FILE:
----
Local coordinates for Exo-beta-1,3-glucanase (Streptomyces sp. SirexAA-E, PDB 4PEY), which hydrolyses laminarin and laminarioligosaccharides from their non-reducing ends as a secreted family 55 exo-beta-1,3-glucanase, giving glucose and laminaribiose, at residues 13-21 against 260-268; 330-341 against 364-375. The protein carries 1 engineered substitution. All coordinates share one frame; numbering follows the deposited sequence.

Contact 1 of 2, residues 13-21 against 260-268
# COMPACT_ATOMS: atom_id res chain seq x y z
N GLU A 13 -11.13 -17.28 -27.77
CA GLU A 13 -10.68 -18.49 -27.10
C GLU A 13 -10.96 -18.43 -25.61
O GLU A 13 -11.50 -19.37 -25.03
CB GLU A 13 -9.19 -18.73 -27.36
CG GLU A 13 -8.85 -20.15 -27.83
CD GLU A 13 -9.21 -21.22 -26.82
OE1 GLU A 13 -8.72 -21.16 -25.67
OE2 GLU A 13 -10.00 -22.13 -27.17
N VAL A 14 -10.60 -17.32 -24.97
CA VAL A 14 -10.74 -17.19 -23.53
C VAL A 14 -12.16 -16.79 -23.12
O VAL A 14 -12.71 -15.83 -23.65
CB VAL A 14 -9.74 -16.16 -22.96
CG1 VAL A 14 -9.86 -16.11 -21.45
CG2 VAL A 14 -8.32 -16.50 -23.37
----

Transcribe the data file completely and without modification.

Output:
Local coordinates for Exo-beta-1,3-glucanase (Streptomyces sp. SirexAA-E, PDB 4PEY), which hydrolyses laminarin and laminarioligosaccharides from their non-reducing ends as a secreted family 55 exo-beta-1,3-glucanase, giving glucose and laminaribiose, at residues 13-21 against 260-268; 330-341 against 364-375. The protein carries 1 engineered substitution. All coordinates share one frame; numbering follows the deposited sequence.

Contact 1 of 2, residues 13-21 against 260-268
# COMPACT_ATOMS: atom_id res chain seq x y z
N GLU A 13 -11.13 -17.28 -27.77
CA GLU A 13 -10.68 -18.49 -27.10
C GLU A 13 -10.96 -18.43 -25.61
O GLU A 13 -11.50 -19.37 -25.03
CB GLU A 13 -9.19 -18.73 -27.36
CG GLU A 13 -8.85 -20.15 -27.83
CD GLU A 13 -9.21 -21.22 -26.82
OE1 GLU A 13 -8.72 -21.16 -25.67
OE2 GLU A 13 -10.00 -22.13 -27.17
N VAL A 14 -10.60 -17.32 -24.97
CA VAL A 14 -10.74 -17.19 -23.53
C VAL A 14 -12.16 -16.79 -23.12
O VAL A 14 -12.71 -15.83 -23.65
CB VAL A 14 -9.74 -16.16 -22.96
CG1 VAL A 14 -9.86 -16.11 -21.45
CG2 VAL A 14 -8.32 -16.50 -23.37